Earlier this month, there was some considerable excitement in the Scottish roller derby community as a crowd-funder launched to support a new Junior Roller Derby club in Glasgow: Resistance Roller Derby.
This excitement wasn't simply because Junior derby itself is relatively rare in Scotland still; Resistance Roller Derby aims to be something more than that, with commitments to be a specifically inclusive LGBTI space built into its founding principles.
To find out more, we talked to founders Feminist Killjoy and Fever.
So, you guys sort of burst into visibility from almost invisibility... How long have you been planning Resistance Roller Derby?
Killjoy: Erm…. [since] May?
Fever: Yeah, several months.
Killjoy: The idea of … I have been, internally, thinking about how to make Juniors happen in Glasgow, since UKROC 2014. Which was, I guess, November that year.
Fever: I'd been thinking about the need for a specifically… we'd both independently been thinking about this thing…
Killjoy:…making some kind of space of this nature, with an LGBTI focus of roller derby, Queer-focussed roller derby. Inclusive Roller Derby. Junior Roller Derby.
But definitely, that was I went to a workshop in UKROC2014, got excited by it, but then thought "no, if someone wants to do this, they really have to do that thing". And didn't really think about it again for a long time.
And then we [looks at Fever] were discussing earlier this year…
Fever: I think we were discussing. Yeah, because I was looking at, I was more thinking about Inclusive spaces in Roller Derby, and the fact that there really isn't something there, at least not what I wanted, and we thought "what if we made this thing".
Killjoy: Yeah, I think there was a desire on behalf of both of us to tap back into some of the ways that Roller Derby actually could be genuinely revolutionary; as opposed to something which started in a revolutionary way, and is maybe …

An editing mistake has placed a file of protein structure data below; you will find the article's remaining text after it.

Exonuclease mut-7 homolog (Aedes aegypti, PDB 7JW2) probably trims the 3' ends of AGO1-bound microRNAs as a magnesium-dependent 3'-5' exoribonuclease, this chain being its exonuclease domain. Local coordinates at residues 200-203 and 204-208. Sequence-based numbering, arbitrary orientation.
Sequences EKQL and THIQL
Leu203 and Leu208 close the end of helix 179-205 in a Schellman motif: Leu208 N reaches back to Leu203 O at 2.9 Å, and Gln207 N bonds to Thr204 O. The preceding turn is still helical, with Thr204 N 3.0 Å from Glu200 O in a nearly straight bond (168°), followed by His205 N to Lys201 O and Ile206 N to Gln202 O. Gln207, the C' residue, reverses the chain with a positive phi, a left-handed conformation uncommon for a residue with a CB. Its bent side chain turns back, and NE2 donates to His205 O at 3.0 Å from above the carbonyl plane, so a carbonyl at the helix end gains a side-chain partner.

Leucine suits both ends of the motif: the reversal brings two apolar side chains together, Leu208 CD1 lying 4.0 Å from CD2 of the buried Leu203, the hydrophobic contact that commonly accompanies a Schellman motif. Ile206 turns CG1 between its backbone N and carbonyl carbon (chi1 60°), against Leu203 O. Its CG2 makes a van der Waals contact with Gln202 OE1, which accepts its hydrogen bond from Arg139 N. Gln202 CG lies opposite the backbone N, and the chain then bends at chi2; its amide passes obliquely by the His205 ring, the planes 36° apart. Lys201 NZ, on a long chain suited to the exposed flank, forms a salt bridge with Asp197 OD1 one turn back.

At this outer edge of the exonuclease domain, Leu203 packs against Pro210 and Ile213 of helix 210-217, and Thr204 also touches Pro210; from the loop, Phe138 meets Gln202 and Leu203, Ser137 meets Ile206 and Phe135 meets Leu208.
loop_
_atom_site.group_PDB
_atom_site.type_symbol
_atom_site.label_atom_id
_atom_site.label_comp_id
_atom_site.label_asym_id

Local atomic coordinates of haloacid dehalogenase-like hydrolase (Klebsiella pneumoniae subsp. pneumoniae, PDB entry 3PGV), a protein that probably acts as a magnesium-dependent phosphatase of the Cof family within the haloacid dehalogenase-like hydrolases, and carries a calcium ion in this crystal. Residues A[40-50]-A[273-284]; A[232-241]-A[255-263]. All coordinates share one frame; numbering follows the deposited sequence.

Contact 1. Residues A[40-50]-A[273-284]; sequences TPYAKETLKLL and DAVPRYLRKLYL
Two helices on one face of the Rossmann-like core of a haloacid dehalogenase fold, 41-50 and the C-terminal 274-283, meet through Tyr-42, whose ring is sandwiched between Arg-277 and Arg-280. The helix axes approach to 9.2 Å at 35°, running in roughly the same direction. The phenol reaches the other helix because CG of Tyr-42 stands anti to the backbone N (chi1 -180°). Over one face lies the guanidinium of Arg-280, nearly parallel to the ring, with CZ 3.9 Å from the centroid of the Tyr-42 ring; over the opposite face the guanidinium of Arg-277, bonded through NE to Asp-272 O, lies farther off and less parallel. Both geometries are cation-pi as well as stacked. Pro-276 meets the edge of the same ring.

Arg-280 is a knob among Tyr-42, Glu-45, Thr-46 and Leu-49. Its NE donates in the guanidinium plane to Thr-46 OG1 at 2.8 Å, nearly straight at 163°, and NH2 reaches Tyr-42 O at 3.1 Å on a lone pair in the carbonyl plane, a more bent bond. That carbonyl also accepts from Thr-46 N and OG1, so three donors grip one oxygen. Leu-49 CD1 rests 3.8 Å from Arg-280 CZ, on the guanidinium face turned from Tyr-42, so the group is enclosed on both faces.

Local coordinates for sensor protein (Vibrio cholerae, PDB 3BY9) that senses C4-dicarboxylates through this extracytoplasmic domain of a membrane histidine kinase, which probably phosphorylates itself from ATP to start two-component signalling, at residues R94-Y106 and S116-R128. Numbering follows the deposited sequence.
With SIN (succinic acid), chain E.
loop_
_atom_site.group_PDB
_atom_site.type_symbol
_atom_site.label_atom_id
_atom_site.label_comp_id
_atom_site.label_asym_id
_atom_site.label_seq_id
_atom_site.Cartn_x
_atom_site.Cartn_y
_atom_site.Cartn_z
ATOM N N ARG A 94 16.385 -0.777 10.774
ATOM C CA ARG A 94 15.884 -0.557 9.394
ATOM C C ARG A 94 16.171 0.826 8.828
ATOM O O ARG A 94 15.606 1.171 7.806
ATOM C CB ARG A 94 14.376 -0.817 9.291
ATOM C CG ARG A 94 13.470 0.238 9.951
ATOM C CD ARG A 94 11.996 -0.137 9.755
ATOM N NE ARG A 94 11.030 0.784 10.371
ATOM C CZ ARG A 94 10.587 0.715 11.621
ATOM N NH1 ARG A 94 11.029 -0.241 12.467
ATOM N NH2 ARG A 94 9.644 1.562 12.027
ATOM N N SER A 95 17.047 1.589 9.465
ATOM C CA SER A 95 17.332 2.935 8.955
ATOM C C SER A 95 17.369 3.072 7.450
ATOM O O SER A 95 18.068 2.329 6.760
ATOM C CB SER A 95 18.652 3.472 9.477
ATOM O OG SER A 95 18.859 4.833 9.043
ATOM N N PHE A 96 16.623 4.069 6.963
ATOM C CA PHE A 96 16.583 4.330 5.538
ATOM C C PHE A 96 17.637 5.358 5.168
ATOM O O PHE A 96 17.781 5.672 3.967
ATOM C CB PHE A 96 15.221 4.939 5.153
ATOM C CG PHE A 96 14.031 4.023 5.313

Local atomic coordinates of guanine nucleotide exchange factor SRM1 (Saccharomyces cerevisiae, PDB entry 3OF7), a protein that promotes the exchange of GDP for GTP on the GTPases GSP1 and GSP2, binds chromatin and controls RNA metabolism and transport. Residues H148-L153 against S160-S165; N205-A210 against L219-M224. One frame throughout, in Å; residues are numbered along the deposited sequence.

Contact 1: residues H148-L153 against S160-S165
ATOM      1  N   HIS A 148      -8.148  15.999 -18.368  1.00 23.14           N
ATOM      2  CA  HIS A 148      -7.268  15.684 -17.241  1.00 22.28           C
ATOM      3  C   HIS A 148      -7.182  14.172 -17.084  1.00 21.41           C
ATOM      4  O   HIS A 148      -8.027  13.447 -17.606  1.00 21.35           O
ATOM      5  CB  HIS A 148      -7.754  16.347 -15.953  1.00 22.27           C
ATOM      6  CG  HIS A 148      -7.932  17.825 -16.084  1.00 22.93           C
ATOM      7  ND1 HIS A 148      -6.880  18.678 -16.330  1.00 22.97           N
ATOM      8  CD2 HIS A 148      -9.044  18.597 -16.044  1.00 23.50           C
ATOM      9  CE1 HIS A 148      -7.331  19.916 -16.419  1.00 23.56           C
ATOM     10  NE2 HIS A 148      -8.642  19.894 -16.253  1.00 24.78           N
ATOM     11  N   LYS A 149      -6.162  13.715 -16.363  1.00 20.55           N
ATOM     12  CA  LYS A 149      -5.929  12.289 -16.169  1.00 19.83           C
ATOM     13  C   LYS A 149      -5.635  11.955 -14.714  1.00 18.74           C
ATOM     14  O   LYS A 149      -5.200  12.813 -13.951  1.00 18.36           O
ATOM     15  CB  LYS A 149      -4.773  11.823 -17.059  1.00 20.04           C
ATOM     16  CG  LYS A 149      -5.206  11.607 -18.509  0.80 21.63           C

Fever: …drifting sideways…
Killjoy: … in the wrong direction…
Fever: …becoming more like every other sport.[laughs]
Killjoy: And so we thought that maybe embedding more of the anarchist principles of.. [for example] being financially inclusive, in that that's an issue with roller derby, of the costs. The idea is to be inclusive, and oppose all axes of oppression, as much as it possible can be.
And I think also being explicitly, and radically, Queer, is something that [is important]. Of course, Roller Derby is miles ahead of so many other sports already in that kind of inclusion, but the need for spaces which say, right up, this for you, this is what we're here for...
Fever: [This space] is for you, rather than … you're not a side-, an after-, thought that we're happy to take along, it is for you.
Killjoy: "We're not against homophobia, against transphobia, we're for people who are [LGBTQI]".
— Because, as you've said, Roller Derby is pretty inclusive compared to most sports for LGBTI, and also other areas of discrimination, say mental health. We've had, for example, the engagement of Auld Reekie Roller Girls (and other leagues) with the Rainbow Laces campaign, the existence of various exhibition teams (Vagine Regime, but also Crazy Legs, Metal Legs and so on)
Are you moving beyond merely being inclusive, to doing something specifically for those minorities?
Killjoy: Yeah, I think it's about not just saying it's inclusive, but practically embedding those values into the structure, the culture itself. So, [laughs] in terms of policies, the [roller derby] clubs which already exist have been built on a kind of sports-club model, that include things like attendance polices, which are particularly limiting for people who struggle with mental health issues, or various disabilities...
Fever: ..or just financially can't get to practice that week, or having disruption due to home or just can't maintain a regular attendance..
Killjoy: so lots of these things that are, and even in league leadership positions that are, when you see how they're like "Club Presidents" and the ways that decision making happens, even though it is democratic, it is not always collectivist. And so I think it's about radical inclusivity as opposed to just being a safe space, or being an inclusive space..
Fever: And there's also the fact that, as an adult, you can kind of seek out these kind of spaces. But specifically in Glasgow, for young people, there are very very few places where it is safe to be Queer and Trans, and particularly spaces that aren't sexualised or alcohol-based.